Targeted Advertising: 'Creepy' Becomes Normal

With only a few notable exceptions, humans are inherently more social than solitary. People are openly sharing their lives online with friends, family and even strangers via Facebook, Twitter, Foursquare and more; in short, we all want to share who we are and what we've achieved -- and doing so online is the most effective way to accomplish this. Many even go so far as to openly broadcast where they are physically standing and what they are doing (or eating, or watching or listening to). There are, of course, people who feel that the drawbacks to this rampant sharing outweigh the benefits. I recall a friend of mine recently recommending that I stop using the popular TripIt app because I was broadcasting to potential thieves when I was home and when I was away.

There is a parallel in advertising -- advertisers are grateful for all this sharing and use it to make sure that they are promoting their products to people who are actually interested in them and not wasting money on those who are not (e.g. promoting diapers to childless men.) As this has become more obvious, for example, those red shoes you considered on an e-commerce site that now seem to follow you from website to website, some have said this is invasive, annoying or even creepy.

Despite this, advertisers will continue to target their ads to reach the right audience, and eventually these ads will no longer be considered "creepy" for several reasons.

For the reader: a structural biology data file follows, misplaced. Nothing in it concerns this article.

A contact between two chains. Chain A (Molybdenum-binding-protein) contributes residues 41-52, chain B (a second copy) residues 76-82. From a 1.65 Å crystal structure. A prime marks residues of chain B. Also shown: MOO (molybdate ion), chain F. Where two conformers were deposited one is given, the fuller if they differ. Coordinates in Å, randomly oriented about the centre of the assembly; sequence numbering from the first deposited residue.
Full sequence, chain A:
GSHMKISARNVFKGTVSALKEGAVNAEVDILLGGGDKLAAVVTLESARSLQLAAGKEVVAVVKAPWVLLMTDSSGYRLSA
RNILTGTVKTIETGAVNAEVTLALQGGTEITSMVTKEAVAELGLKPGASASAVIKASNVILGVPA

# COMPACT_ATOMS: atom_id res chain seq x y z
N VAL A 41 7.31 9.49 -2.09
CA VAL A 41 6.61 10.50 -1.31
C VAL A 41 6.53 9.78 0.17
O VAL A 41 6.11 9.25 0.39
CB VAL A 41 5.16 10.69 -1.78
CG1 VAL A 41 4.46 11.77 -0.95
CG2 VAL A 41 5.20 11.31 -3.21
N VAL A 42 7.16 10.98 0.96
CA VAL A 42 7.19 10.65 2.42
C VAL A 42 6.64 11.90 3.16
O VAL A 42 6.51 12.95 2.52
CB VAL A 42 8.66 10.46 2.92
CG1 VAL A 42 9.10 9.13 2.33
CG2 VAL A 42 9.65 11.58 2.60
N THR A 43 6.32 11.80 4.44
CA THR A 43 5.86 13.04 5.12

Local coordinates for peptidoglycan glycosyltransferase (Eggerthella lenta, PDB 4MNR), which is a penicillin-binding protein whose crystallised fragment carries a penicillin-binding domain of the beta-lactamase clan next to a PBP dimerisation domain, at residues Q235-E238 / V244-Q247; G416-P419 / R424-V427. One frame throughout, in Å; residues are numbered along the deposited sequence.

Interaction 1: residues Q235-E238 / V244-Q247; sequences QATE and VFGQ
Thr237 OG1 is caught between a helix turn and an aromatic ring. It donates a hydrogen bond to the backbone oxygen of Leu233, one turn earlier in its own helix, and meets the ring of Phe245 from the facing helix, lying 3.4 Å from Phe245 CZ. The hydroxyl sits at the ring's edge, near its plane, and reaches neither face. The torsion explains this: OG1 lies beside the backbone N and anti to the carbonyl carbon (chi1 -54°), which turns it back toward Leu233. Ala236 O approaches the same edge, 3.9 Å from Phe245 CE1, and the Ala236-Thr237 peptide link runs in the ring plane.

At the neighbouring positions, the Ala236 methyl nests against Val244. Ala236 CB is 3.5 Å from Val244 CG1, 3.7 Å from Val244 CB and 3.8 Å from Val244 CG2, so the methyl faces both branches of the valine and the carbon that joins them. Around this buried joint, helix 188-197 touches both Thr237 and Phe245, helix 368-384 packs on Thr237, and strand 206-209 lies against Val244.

Customized ads are actually helpful. Though probably not for the reasons you may think. Consumers, and even people within the advertising industry, actually cares little about what ad is placed in front of them, as long as it's useful. You're more likely to pay attention to an ad if it is relevant to you and your interests, but, if it's not, we are all very capable of ignoring it. And there's the rub: advertisers want to reach the right audience and are prepared to pay more for the privilege of doing so. The better the advertisement works, the more products are sold and the more money is spent. And in most cases (when the content is free) it's the advertising dollars that are funding the content creation. Funnily enough, it's just like a social network: the more people use it and share information openly, the more engaging and interesting the entire ecosystem of publishers, consumers and advertisers becomes.

Back to the TripIt example. I still use the app, despite my friend's warning, because I've grown to value the random call from a long-lost friend who happens to see that I'm traveling to town for a day or two. For me, the connection that this app affords me outweighs any perceived risks.

The silver lining in all of this is that believe it or not, the disappearance of anonymity is a much more natural lifestyle for humans. We evolved to live in small groups where people are social and know things about one another. Yes, the online space has grown by leaps and bounds over the past 10 years and will continue to grow -- but as we become increasingly connected via online channels, one might argue that it's simply digital evolution at its finest.